colours of thin plates into philosophical consideration. If I have seen further is by standing on the
shoulders of Giants.

Even if, as is often assumed, the above is in fact intended as a sarcastic remark (due to Hookes short build), the
ambivalence that Newton takes advantage of derives from the truthfulness of the expression within the context it is
utteredthat no matter the genius and the individual efforts of a scientist, his or her achievements will always rest
upon and derive from the achievements of other scientists and in general the scientific community he or she is a
part of.
19

Theiner & OCnnor, 2010; Sutton et al., 2008; Wilson, 2005; Heylighen et al., 2007) and
differs from the latter position only in that, this time, the cognitive system extends to include
epistemic artifacts as well as other agents. Moreover, most proponents of the view (Sutton et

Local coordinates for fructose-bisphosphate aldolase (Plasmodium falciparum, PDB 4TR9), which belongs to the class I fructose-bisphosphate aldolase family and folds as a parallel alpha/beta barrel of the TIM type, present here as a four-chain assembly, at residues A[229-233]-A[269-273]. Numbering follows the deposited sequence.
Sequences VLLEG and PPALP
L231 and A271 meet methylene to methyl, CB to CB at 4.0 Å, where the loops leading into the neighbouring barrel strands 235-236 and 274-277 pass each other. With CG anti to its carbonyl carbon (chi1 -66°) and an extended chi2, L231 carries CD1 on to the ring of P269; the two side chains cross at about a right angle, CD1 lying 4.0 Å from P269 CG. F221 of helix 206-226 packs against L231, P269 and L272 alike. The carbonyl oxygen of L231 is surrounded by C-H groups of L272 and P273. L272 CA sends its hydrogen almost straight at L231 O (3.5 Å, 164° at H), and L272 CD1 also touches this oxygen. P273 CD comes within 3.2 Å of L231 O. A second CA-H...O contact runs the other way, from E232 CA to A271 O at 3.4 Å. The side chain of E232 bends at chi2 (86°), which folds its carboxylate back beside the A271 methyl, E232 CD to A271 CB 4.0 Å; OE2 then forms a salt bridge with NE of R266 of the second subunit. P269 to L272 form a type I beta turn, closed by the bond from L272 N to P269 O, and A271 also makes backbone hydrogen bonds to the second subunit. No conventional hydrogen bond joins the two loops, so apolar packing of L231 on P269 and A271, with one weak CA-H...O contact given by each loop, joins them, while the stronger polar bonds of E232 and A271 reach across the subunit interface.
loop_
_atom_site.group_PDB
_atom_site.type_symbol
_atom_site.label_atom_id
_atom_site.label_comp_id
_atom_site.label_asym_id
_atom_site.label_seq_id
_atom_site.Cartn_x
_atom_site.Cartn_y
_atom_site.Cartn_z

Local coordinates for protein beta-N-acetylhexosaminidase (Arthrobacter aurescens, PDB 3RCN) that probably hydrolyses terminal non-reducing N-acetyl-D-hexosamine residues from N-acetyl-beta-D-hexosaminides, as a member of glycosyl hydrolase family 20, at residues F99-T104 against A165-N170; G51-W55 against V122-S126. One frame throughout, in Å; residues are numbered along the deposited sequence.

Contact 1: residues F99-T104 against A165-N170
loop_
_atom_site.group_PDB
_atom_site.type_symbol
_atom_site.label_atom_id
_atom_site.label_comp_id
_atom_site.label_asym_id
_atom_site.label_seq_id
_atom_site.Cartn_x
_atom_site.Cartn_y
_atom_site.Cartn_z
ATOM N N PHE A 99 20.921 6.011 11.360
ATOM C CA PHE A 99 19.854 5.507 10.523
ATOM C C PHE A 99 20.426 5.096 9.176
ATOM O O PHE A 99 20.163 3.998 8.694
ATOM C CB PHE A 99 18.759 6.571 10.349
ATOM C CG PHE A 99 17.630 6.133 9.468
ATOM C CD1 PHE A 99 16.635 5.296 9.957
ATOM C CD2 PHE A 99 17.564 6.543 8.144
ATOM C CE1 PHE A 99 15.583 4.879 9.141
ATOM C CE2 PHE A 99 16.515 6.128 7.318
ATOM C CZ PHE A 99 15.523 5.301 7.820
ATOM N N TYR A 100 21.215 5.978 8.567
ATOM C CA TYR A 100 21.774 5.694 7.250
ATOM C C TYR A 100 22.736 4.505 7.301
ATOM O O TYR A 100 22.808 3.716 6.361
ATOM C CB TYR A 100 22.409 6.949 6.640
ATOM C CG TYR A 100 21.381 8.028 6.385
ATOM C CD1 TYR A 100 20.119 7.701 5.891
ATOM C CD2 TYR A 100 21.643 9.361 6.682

al. 2008; Theiner et al. 2010; Tollefsen and Dale 2011; Heylighen et al., 2007) point out that,
again, it is the existence of non-linear, reciprocal interactions between the contributing members
and their artifacts that is the criterion by which we can judge whether we have an integrated
distributed cognitive system. Accordingly, by the lights of virtue reliabilism there could be
knowledge-conducive cognitive characters/systems, which may nevertheless be distributed.
This is an interesting possibility, because it can allow us to account for epistemic group
agents. Groups of individuals who exist and gain knowledge in virtue of a shared, common
cognitive character that mainly consists of at least one distributed cognitive ability. Such a
collective cognitive ability emerges out of the members mutual (socio-epistemic) interactions
and is not reducible to the cognitive abilities possessed by the individual members, thereby